It is important to center your attention in the hara. The hara is a place within the body, located two inches below the navel. It`s the physical and spiritual center of the body. Put your attention and mind there. As you develop your Zazen, youll become more aware of the hara as the center of your attentiveness.
It is also important to be patient and persistent. One should not be constantly thinking of a goal, of how the sitting practice may help us. We just put ourselves into it and let go of our thoughts, opinions, and positions - everything our minds hold onto. The human mind is basically free, not clinging. In Zazen we learn to uncover that mind, to see who we really are.
The three aims of Zazen (namely Joriki, Kensho and mujudo no taigen) form an inseparable unity, but for the purpose of understanding these will be explained separately.
Joriki, the first of three aims of Zazen, is the power or strength, which arises when the mind has been unified and brought to one-pointedness in Zazen concentration. This is more than the ability to concentrate in the usual sense of the word. It is a dynamic power, which once mobilized, enables us even in the most sudden and unexpected situations to act instantly, without pausing to collect out wits, and in a manner wholly appropriate to the circumstances. One who has developed Joriki is no longer a slave to his passions, neither is he at the mercy of his environment. Always in command of both himself and the circumstances of his life, he is able to move with perfect freedom and equanimity. The cultivation of certain super normal powers is also made possible by Joriki, as it is the state in which the mind becomes like clear like still water.
The second aim of Zazen is Kensho, seeing into your true-nature and at the same time seeing into the ultimate nature of the universe and "all the ten thousand things" in it. It is the sudden realization that "I have been complete and perfect from the very beginning. But this does not mean that we can all experience Kensho to the same degree, for in the clarity, the depth, and the completeness of the experience there are great differences. As an illustration, imagine a person who was blind since birth and gradually begins to recover his sight. At first he can see very vaguely and darkly and only objects that are close to him. Then as his sight improves he is able to distinguish things a yard away then objects at a distance of ten yards, then at a hundred yards, until finally he can recognize anything up to a thousand yards. At each of these stages the phenomenal world he is seeing is the same, but the differences in the clarity and accuracy of his views of that world are as great as those between snow and charcoal. So it is with the differences in clarity and depth of our experiences of Kensho.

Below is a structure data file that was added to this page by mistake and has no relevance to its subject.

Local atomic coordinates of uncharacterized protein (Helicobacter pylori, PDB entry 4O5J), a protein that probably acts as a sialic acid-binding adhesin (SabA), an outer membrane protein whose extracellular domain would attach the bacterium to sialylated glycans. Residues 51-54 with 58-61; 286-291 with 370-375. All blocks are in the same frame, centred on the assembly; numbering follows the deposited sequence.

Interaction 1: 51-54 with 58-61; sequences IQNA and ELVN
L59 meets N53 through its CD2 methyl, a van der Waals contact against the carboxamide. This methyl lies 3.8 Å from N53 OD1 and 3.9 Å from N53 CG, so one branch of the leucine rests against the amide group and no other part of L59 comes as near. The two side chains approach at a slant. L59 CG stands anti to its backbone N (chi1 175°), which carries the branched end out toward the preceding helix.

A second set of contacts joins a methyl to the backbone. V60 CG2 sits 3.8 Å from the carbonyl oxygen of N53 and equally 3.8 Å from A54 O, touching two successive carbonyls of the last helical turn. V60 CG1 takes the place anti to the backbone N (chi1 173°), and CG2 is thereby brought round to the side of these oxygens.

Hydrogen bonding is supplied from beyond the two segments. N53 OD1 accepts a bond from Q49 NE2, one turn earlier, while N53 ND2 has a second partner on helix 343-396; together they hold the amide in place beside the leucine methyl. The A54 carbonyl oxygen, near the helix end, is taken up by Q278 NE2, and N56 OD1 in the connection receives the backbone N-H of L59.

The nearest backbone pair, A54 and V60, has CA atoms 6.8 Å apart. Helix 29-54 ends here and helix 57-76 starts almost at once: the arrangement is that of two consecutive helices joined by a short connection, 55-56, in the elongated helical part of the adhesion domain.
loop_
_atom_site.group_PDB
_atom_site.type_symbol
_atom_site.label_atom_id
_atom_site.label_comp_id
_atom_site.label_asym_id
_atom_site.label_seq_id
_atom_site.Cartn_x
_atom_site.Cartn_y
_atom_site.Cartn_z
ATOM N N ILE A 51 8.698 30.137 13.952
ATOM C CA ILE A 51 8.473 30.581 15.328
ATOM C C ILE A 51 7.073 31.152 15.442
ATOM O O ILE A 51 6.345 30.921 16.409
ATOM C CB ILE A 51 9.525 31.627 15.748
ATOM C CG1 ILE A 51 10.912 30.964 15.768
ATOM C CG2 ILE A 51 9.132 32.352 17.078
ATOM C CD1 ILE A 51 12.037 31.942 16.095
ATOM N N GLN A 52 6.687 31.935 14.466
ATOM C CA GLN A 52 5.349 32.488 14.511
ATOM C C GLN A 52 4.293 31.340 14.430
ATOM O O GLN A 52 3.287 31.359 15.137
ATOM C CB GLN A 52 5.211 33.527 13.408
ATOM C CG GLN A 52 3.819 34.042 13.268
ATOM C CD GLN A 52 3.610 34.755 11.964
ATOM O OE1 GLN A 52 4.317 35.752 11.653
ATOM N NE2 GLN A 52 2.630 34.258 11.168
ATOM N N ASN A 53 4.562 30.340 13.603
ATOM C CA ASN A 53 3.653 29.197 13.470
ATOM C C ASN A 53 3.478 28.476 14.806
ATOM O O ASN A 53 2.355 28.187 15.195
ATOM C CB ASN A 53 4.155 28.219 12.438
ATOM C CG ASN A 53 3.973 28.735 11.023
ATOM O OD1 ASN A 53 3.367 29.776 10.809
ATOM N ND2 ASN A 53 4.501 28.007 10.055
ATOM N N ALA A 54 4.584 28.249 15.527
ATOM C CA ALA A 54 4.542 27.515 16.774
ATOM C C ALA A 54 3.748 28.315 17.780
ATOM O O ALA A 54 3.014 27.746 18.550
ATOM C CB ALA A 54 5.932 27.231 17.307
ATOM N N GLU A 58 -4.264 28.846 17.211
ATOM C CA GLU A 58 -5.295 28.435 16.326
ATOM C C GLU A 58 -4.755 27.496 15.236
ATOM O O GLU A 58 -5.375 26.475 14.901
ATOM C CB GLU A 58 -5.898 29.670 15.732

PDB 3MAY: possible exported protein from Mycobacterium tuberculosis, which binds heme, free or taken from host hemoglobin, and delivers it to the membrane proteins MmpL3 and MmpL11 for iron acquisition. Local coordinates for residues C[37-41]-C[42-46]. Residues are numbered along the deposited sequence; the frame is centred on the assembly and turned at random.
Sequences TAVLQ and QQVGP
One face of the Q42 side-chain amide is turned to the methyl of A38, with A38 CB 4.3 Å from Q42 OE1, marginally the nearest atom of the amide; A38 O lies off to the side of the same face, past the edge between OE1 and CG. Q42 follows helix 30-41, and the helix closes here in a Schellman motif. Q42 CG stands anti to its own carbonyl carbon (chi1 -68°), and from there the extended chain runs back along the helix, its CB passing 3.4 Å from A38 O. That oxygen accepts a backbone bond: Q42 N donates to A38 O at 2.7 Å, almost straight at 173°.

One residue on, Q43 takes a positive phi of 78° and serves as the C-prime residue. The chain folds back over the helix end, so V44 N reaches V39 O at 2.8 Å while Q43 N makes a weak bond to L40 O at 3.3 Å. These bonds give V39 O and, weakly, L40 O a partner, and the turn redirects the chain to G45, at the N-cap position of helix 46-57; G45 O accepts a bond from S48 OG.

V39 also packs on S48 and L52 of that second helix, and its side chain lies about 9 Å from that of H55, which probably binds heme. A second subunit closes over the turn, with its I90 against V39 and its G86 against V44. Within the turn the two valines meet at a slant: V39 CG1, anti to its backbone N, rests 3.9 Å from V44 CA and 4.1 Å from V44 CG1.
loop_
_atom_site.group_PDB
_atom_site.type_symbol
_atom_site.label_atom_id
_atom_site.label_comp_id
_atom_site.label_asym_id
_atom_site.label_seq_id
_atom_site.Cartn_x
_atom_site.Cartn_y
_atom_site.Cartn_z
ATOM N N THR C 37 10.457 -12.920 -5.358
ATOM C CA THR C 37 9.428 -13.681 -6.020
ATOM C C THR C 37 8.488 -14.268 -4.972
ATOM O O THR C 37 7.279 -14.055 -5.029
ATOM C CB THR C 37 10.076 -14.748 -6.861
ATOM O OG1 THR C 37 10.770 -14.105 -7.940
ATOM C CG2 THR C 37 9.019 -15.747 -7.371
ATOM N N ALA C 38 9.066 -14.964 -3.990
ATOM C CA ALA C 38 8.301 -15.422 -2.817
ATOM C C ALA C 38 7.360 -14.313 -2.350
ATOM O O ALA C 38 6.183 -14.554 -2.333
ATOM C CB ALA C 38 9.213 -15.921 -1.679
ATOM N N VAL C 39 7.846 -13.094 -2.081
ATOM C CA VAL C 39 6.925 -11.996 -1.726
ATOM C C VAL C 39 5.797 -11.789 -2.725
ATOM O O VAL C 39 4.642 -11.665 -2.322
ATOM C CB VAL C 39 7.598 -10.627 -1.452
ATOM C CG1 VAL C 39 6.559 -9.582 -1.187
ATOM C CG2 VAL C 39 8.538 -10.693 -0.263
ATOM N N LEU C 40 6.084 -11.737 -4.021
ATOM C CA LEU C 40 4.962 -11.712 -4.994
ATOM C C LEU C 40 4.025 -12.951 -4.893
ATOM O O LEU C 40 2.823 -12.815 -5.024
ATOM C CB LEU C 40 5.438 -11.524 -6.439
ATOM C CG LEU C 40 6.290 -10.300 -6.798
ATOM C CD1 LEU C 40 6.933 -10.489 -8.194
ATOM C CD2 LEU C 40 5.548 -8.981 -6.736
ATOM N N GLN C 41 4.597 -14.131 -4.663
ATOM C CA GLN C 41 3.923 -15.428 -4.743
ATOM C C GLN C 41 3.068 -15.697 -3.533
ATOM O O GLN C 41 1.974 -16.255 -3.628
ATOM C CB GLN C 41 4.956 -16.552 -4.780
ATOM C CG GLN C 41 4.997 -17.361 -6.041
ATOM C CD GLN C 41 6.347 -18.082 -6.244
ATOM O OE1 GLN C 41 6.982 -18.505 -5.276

MUJODO NO TAIGEN
The last of the three aims of Zazen is mujodo no taigen, the Actualization of the Supreme Way throughout our entire being and our daily activities. At this point we do not distinguish the end from the means. When you sit earnestly and egolessly in accordance with the instructions of a competent teacher - with your mind fully conscious yet as free of thought as a pure white sheet of paper is unmarred by a blemish - there is an enfoldment of your intrinsically pure Buddha-nature whether you have had Satori or not. But what must be emphasized here is that only with true awakening do you directly apprehend the truth of your Buddha-nature and perceive that Saijojo, the purest type of Zen, is no different from that practiced by all Buddhas.
Relation between Joriki, Kensho and Mujodu no Taigen
The practice of Buddhist Zen should embrace all three of these objectives, for they are interrelated. There is, for instance, an essential connection between Joriki and Kensho. Kensho is "the wisdom naturally associated with Joriki," which is the power arising from concentration. Joriki is connected with Kensho in yet another way. Many people may never be able to reach Kensho unless they have first cultivated a certain amount of Joriki, for otherwise they may find themselves too restless, too nervous and uneasy to persevere with their Zazen. Moreover, unless fortified by Joriki, a single experience of Kensho will have no appreciable effect on your life and will fade into a mere memory. For although through the experience of Kensho you have apprehended the underlying unity of the cosmos with your Mind`s eye, without Joriki you are unable to act with the total force of your being on what your inner vision has revealed to you.